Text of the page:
Running from Canterbury to Sicily

'Unfit' Brit jacked in the 9-5 to run 1800 miles along a pilgrim's trail - and is nearly there after 77 days

 Ross Simpson before setting off on his 1800-mile journey from Canterbury to Sicily

Ross Simpson before setting off on his 1800-mile journey from Canterbury to Sicily

A British man who was previously "profoundly unfit" is reaching the end of his unsupported run from Canterbury to Sicily along an ancient pilgrim's trail.

Ross Simpson gave up his nine-to-five job, sold or donated 80% of his belongings and took up running in a bid to raise money for the Youth Cancer Trust and inject some adventure into his life.

He has just passed through Naples, with around 300 of the approximately 1860 miles left, and is due to reach his destination of Palermo, Sicily, on August 6.

Ross wrote on his blog: "At the beginning of this year I was a wreck. I was coming to terms with an involuntary breakup, the loss of my apartment, dog and the future I had planned...  I spent every day feeling as though time was passing me by and I was wasting the prime of my life sat staring at a screen."

Despite claiming that before he decided to take up the challenge his nan would have beaten him in a 5k, he handed in his notice and started training in a bid to get back to Britain in time for a friend's wedding in August.

He left Canterbury Cathedral on May 1 and set off  through France, Switzerland and across the Alps into Italy on the Via Francigena, of which one internet guide advises: "Those new to the long-term hiking should opt to do only a part of the route or choose a more adjusted route." Yet Ross's plan involved not just the trail itself to Rome but to continue on to Sicily.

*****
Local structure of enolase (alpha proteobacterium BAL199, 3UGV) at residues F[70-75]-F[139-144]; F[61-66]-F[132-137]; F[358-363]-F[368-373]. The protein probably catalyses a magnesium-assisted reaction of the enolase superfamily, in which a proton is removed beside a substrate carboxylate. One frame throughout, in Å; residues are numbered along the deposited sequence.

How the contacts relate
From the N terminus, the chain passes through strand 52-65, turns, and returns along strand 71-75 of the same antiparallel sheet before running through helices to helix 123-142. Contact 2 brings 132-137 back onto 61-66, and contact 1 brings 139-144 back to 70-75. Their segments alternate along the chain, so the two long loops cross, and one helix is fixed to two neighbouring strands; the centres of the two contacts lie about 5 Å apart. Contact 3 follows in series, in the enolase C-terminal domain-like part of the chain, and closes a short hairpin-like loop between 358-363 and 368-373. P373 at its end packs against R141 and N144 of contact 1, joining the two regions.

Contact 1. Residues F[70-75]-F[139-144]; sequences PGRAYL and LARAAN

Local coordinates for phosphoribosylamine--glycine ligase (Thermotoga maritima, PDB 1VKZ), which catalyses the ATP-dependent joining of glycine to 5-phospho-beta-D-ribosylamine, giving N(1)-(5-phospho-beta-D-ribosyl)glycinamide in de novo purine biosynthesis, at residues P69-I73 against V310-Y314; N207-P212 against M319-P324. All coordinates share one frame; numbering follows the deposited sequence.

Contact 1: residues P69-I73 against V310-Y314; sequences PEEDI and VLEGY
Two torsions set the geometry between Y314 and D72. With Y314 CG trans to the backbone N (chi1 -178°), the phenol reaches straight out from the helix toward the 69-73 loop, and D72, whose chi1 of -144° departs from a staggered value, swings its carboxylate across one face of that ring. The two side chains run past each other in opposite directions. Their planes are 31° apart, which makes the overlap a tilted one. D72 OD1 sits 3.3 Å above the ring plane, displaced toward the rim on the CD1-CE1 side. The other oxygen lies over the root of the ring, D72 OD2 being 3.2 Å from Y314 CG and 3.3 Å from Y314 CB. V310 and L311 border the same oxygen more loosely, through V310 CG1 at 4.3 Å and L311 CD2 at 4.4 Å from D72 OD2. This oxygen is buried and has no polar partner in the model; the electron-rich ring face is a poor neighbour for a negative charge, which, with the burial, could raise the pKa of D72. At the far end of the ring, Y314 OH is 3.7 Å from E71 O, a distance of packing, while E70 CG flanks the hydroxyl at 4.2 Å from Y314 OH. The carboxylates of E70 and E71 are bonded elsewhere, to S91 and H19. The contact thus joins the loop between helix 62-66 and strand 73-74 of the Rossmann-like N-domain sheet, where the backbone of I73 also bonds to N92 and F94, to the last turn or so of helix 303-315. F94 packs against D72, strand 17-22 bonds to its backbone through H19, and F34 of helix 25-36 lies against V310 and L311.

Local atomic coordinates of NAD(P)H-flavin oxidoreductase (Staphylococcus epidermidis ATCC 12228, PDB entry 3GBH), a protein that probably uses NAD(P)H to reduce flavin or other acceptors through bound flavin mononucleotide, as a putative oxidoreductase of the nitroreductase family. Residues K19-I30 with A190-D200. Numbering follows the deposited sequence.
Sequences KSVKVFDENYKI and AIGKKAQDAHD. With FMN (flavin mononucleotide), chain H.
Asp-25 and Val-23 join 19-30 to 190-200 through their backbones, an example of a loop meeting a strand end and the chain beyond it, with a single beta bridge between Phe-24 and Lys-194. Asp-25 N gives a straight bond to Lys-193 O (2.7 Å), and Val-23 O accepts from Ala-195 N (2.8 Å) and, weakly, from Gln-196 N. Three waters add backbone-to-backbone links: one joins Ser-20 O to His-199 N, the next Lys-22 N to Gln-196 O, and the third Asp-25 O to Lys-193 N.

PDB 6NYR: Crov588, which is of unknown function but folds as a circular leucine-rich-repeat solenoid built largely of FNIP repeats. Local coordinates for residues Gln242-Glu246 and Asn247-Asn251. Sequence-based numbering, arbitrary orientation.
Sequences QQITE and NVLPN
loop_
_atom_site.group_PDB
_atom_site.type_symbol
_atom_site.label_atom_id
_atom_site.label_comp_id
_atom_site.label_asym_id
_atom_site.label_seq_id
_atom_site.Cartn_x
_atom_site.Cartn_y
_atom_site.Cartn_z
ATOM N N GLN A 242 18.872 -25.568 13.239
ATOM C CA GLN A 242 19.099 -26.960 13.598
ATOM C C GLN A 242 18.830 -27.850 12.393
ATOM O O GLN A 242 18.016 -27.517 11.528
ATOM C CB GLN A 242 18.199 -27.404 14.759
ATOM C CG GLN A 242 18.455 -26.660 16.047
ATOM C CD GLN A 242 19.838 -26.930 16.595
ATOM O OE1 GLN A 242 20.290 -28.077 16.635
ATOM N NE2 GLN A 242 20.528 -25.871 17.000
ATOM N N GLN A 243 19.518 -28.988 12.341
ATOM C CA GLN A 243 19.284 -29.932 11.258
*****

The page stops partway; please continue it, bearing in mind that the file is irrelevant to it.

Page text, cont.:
Ross encountered 20ft of snow in the Alps and then switched to a route which skiers he met told him would be too dangerous

Ross encountered 20ft of snow in the Alps and then switched to a route which skiers he met told him would be too dangerous

Carrying his tent, he's run through deserted towns in France where he said finding food and water wasn't easy. Regarding reaching Switzerland, he told Trail Running: "From the border I ran to the edge of Lake Geneva and traced the edge heading for the snow-capped Alps. I ascended the steep mountains. My path was covered in 20ft of snow, so I detoured along the closed road towards the Great St Bernard Pass. I didn't see a single soul on the mountain, except for two french men that skied past me and said the route was too dangerous.

"I was terrified the snow walls would fall and cover me. Finally, reaching the top of the pass, I descended into Italy, climbing over and under Avalanche snow fall into the Aosta Valley."

However, still nothing was straightforward: he was chased by bulls, plagued by mosquitoes and was ill for two weeks. He told us: "Most days I'd run over multiple peaks and the toll on my ill body was immense. I reached half way, but it was more daunting than reassuring...

"I dealt with great loneliness as I saw those around me on holiday. My legs ached, my muscles and tendons were tight and I put my focus on the milestone, Rome." He says his feet have either stress fractures, killer tendinitis or both.

 Ross reaches the end of the pilgrim's route in Rome, but still has a long way to go to Sicily

Ross reaches the end of the pilgrim's route in Rome, but still has a long way to go to Sicily

As he heads ever close to the toe of Italy, he told TR this week: "Mentally the will to go on is demanding, but I know it's possible.

"I keep my suffering in perspective, knowing that out there today teenagers and young adults are being diagnosed with cancer, parents are trying to put on a brave face for their children and someone has just lost the toughest battle of their short life."

  • Ross has already raised more than £5000 on Just Giving. Click here for details of how to donate.